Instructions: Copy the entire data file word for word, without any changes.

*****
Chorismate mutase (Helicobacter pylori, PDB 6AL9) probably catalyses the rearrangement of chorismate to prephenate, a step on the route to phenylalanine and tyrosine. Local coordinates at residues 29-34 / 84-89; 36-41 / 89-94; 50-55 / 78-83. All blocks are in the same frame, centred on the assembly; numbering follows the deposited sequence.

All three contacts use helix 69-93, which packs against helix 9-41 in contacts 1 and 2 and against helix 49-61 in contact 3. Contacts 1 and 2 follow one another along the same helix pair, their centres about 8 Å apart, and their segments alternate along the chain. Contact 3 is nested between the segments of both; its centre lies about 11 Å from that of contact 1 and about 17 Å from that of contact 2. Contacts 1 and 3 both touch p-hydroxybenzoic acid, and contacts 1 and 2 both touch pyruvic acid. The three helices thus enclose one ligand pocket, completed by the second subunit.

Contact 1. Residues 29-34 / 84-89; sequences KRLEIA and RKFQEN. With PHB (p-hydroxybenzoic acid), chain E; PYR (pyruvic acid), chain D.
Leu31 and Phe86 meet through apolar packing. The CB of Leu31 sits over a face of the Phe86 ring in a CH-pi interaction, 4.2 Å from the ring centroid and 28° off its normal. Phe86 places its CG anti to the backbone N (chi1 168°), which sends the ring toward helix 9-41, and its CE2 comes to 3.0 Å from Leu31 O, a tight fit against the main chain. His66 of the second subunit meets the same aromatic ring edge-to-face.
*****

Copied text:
Chorismate mutase (Helicobacter pylori, PDB 6AL9) probably catalyses the rearrangement of chorismate to prephenate, a step on the route to phenylalanine and tyrosine. Local coordinates at residues 29-34 / 84-89; 36-41 / 89-94; 50-55 / 78-83. All blocks are in the same frame, centred on the assembly; numbering follows the deposited sequence.

All three contacts use helix 69-93, which packs against helix 9-41 in contacts 1 and 2 and against helix 49-61 in contact 3. Contacts 1 and 2 follow one another along the same helix pair, their centres about 8 Å apart, and their segments alternate along the chain. Contact 3 is nested between the segments of both; its centre lies about 11 Å from that of contact 1 and about 17 Å from that of contact 2. Contacts 1 and 3 both touch p-hydroxybenzoic acid, and contacts 1 and 2 both touch pyruvic acid. The three helices thus enclose one ligand pocket, completed by the second subunit.

Contact 1. Residues 29-34 / 84-89; sequences KRLEIA and RKFQEN. With PHB (p-hydroxybenzoic acid), chain E; PYR (pyruvic acid), chain D.
Leu31 and Phe86 meet through apolar packing. The CB of Leu31 sits over a face of the Phe86 ring in a CH-pi interaction, 4.2 Å from the ring centroid and 28° off its normal. Phe86 places its CG anti to the backbone N (chi1 168°), which sends the ring toward helix 9-41, and its CE2 comes to 3.0 Å from Leu31 O, a tight fit against the main chain. His66 of the second subunit meets the same aromatic ring edge-to-face.